Having abandoned all his possessions, and especially his cloak – which was his begging bowl by day and his tent by night . . .  he now stands before Jesus in his nakedness and vulnerability. Jesus truly sees him with a deep respect and honors him by asking him what he desires.

The beggar responds, “I want to see again.”  According to some commentaries, the Greek translation has “to look up” as his response. In other words, Bartimaeus desires to look up and all around him so that he no longer needs to be limited to a certain space, or way of living, or be a recipient of ridicule, or not be seen for who he truly is.

Jesus says that his faith has healed him . . . not a faith of dogmas, or commandments but a belief that his life matters, that he matters to God, and that God believes in him. Bartimaeus then moves from the side of the road to join the parade on the road to Jerusalem.

So what is the Good News for us as we ponder this Gospel?

Here are a few questions to consider  . . . 
• When and where in our lives have we felt invisible, excluded, or rebuked for who we are? What was our response?

• Have we ever considered a time in which we were “blind of heart”? How did we respond to this awareness and did we change our lives in any way?
•When and where have I been blind of mind and heart to the pain and cries of those "invisible" in our church, government, communities of faith, work places, and culture?  I ask for the grace to truly see!! 
Let us pray:
Let us look up and all around us to see with a deep respect all those whom we may unconsciously pass by. Let us respond to them saying: “I see you.” And may we grow in our learning “that deep-seeing leads to revering the interconnectedness in all of life.”

Let us ask God to truly see us, and give us sight to where we most need healing, forgiveness, and unconditional loving kindness. 
Let us be open to stand tall in God’s grace as we hear the words of invitation, “What do you want me to do for you?” . . . because God says, “I see you.”

Something opens our wings.
Something makes boredom and hurt disappear.
Someone fills the cup in front of us:
We taste only sacredness.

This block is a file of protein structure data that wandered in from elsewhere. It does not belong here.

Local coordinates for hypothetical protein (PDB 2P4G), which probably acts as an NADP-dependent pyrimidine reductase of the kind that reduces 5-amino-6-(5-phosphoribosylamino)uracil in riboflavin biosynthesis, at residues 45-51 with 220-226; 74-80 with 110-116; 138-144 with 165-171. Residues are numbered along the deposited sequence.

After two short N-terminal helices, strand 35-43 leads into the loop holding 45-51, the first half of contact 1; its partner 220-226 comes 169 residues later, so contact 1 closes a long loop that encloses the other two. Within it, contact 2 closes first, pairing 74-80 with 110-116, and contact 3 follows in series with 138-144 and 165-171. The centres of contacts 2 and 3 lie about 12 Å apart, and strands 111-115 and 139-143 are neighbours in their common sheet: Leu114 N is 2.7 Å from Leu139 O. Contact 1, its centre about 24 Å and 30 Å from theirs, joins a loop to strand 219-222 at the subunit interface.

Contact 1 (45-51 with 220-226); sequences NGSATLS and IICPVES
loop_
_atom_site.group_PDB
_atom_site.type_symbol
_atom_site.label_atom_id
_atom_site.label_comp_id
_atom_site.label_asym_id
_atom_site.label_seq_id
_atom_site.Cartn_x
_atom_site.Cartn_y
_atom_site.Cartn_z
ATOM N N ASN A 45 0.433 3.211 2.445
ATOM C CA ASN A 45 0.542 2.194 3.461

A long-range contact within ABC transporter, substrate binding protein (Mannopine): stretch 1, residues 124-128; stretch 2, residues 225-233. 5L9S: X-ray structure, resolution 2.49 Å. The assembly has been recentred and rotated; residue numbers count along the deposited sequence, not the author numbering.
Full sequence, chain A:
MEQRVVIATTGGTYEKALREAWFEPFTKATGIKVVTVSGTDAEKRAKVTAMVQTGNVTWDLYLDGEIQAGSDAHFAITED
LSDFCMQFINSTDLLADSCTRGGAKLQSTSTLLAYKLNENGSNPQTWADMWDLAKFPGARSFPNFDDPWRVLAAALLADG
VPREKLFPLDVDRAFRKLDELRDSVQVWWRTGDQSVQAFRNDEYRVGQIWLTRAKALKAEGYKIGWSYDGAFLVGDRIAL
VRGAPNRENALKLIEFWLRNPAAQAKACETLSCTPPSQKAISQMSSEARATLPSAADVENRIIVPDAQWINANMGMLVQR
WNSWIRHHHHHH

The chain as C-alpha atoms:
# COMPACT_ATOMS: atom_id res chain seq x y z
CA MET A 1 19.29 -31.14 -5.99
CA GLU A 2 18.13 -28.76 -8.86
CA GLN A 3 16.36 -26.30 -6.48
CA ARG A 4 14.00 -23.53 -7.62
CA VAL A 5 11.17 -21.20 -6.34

Tuesday, October 16, 2018

Praying with hope . . .

Disturb us, God, when
 We are too well pleased with ourselves,
 When our dreams have come true
 Because we have dreamed too little,
 When we arrived safely
 Because we sailed too close to the shore.

 Disturb us, God, when
 With the abundance of things we possess
 We have lost our thirst
 For the waters of life;
 Having fallen in love with life,
 We have ceased to dream of eternity
 And in our efforts to build a new earth,
 We have allowed our vision
 Of the new Heaven to dim.

 Disturb us, God, to dare more boldly,
 To venture on wider seas
 Where storms will show your mastery;
 Where losing sight of land,
 We shall find the stars.

 We ask You to push back
 The horizons of our hopes;
 And to push into the future
 In strength, courage, hope, and love.

 attributed - Sir Francis Drake -1577
Original source unknown

A prayer for the moment of NOW!

  Father, Mother, God,
 Thank you for your presence
 during the hard and mean days.

 For then we have you to lean upon.

 Thank you for your presence
 during the bright and sunny days,
 for then we can share that which we have
 with those who have less.

 And thank you for your presence
 during the Holy Days, for then we are able
 to celebrate you and our families
 and our friends.

 For those who have no voice,
 we ask you to speak.
 For those who feel unworthy,
 we ask you to pour your love out
 in waterfalls of tenderness.

 For those who live in pain,
 we ask you to bathe them
 in the river of your healing.

 For those who are lonely, we ask
 you to keep them company.
 For those who are depressed,
 we ask you to shower upon them
 the light of hope.

 Dear Creator, You, the borderless
 sea of substance, we ask you to give to all the
 world that which we need most—Peace.